of its counterparties in the entire euro area. On the other hand, the

deeper money market could absorb any specific problem more easily than


As regards the capital markets, the effects of the euro will take

more time to manifest themselves, but are likely to be substantial. The

single currency offers substantial opportunities for both debt and equity

issuers and investors. The increase in the number of market participants

operating in the same currency increases the liquidity of the capital

markets and reduces the cost of capital. The low level of inflation and

nominal interest rates and diminishing public sector deficits are

additional supporting factors of capital market activity, especially

private bond market activity which has so far been relatively limited

(Table 5). Banks will thus operate in increasingly integrated capital

markets and will be exposed to shocks originating beyond their national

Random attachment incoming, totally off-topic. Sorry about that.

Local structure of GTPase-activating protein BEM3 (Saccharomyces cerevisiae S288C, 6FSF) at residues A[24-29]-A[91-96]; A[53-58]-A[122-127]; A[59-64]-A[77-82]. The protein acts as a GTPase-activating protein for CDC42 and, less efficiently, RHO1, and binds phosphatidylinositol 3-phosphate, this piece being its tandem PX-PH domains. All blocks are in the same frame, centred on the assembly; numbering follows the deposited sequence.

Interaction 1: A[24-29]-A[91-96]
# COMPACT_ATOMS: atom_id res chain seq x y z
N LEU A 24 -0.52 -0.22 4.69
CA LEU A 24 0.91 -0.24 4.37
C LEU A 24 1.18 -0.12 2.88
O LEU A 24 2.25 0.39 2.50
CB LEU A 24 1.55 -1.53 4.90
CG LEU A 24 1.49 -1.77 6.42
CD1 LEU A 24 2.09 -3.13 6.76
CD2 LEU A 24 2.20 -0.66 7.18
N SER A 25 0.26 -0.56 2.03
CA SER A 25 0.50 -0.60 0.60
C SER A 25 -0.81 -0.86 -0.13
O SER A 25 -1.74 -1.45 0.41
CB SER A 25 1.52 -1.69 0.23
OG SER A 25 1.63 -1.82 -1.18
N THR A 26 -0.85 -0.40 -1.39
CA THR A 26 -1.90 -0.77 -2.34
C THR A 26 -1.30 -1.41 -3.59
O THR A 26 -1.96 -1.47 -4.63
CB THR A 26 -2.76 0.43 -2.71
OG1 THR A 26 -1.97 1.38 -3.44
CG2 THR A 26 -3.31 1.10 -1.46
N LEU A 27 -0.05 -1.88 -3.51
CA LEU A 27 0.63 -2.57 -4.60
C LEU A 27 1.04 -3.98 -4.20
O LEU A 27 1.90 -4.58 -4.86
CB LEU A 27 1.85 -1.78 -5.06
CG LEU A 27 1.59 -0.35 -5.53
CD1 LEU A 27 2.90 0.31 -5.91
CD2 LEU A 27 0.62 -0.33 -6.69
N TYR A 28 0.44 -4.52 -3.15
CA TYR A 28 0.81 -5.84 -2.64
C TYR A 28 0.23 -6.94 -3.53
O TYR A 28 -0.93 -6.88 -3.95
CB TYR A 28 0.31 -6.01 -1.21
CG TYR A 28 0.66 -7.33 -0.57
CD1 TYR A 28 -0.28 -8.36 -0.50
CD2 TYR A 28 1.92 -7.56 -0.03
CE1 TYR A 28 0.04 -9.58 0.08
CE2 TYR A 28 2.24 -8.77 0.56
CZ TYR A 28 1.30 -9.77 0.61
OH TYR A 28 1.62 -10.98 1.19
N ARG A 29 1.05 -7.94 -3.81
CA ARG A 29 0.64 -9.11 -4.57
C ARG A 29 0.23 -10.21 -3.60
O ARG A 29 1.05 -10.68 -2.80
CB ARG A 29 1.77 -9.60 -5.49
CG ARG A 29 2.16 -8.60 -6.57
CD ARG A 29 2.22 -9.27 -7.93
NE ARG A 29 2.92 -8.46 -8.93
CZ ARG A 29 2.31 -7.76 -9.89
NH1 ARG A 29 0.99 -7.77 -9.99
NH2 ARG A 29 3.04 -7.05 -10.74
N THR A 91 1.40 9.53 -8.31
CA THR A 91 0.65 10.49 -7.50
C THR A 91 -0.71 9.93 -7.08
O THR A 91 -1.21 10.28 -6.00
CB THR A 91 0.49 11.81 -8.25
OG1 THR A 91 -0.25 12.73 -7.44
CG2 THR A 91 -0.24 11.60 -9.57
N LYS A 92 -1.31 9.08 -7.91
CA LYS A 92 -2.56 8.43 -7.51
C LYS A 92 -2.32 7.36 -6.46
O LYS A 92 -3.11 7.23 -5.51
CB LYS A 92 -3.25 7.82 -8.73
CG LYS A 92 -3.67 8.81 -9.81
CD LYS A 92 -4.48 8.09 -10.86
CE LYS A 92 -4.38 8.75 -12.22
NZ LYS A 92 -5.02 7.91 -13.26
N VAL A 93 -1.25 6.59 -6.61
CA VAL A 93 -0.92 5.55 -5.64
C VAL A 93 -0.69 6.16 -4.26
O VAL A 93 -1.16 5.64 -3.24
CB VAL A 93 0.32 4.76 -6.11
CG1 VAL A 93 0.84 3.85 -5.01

As to corporations, they may concentrate their operations (treasury,

capital market and payment management) in a single or few "euro banks",

while the disappearance of national currencies may break links between

firms and their home country "house bank". This dissociation would make the

domestic economy indirectly sensitive to foreign banks' soundness, thus

creating another propagation channel of banking problems across countries.

12. When considering the industry scenario for the coming years, the

viewpoint has to be broadened beyond the impact of the euro. Rather than

the exclusive, or even primary, force for change, the euro is expected to

be a catalyst for pre-existing trends driven by other forces. The recent

ECB report prepared by the Banking Supervision Committee on "Possible

effects of EMU on the EU banking systems in the medium to long term" gives

a comprehensive analysis of such trends, which can be summarised as

follows. First, regulation: the industry has yet to feel the full impact of